Jordan’s hard-working teams and his aggressive schedules that annually featured the top programs in the country entertained fans of all ages, turning Joe Riley Park into a hotspot for the Charleston community. In 2001, The Citadel’s cumulative attendance of 53,501 ranked 25th in the country, the only time the Bulldogs have ranked among the top-25 in attendance.
A 1979 graduate of The Citadel and standout pitcher, Jordan helped the Bulldogs win a SoCon title his senior season. He then embarked on a 12-year career as a high school coach where he compiled a record of 226-87 (.722) before returning to his alma mater.
“I am appreciative of Coach Jordan’s leadership of our baseball program,” The Citadel Athletic Director Jim Senter said. “He helped build one of the premier programs in the Southern Conference and sustained that success for more than a quarter of a century. Coach Jordan is one of the best leaders of young men in the country, and we are proud that he led our program with dignity and respect. We will start our search for The Citadel’s next head baseball coach immediately.”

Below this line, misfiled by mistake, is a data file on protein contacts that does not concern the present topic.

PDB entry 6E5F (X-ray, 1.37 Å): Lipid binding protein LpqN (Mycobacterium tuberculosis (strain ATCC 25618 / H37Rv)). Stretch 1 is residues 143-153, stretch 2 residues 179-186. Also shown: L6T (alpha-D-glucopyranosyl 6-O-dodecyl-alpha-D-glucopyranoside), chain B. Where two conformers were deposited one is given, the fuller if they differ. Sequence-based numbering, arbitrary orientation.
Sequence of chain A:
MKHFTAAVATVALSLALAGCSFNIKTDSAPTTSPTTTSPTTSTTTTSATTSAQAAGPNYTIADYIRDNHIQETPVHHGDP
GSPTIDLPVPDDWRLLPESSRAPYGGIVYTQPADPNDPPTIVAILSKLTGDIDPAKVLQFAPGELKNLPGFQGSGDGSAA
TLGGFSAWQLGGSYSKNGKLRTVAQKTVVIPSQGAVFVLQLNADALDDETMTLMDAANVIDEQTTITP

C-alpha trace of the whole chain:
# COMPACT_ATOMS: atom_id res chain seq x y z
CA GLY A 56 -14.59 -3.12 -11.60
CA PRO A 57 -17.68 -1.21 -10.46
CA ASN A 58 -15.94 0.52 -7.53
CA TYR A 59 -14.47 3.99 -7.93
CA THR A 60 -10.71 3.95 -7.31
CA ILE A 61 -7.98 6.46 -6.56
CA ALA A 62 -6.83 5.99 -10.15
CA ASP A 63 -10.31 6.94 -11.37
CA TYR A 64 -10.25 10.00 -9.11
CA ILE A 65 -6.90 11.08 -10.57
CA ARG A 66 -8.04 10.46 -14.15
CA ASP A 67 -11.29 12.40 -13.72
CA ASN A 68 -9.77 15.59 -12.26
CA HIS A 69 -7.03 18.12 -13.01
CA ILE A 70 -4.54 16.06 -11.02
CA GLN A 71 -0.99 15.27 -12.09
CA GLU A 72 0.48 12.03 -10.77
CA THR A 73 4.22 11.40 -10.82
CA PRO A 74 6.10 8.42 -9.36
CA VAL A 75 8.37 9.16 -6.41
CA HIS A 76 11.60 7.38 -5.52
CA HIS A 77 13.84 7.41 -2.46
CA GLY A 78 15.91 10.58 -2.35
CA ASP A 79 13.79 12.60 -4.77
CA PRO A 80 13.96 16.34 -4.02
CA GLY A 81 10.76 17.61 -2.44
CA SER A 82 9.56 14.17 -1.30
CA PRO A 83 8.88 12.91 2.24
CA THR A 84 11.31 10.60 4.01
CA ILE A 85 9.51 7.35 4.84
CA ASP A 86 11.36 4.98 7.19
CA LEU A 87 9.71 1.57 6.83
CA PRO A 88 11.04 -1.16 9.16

Reaction to the news immediately started pouring in from around the college baseball community early Thursday.
"Congratulations to Coach Jordan and The Citadel on a wonderful career." former South Carolina head coach and current Athletic Director Ray Tanner said in a statement. "Coach Jordan has made a tremendous impact on young people for many, many years while winning baseball games at a high level. I always had the utmost respect for his program and how his teams competed on the field. No matter the outcome or what happened between the lines, we always had a handshake, great conversation, and enjoyed a few laughs following the game."
“Coach Jordan is more than just a great coach. He’s been a great husband and father and for that, a huge inspiration to many." said Louisville head coach Dan McDonnell, an alum of The Citadel and a former assistant coach under Jordan. "I learned a lot about the game as well as how to lead and teach young men and prepare them for the real world. He is what The Citadel is all about and he showed me that working hard and dreaming big is a key to being successful. I use many of his coaching phrases and staples today. I would not be where I am if it weren’t for the opportunity Coach Jordan gave me and the time and investment he made in helping me grow in all areas.”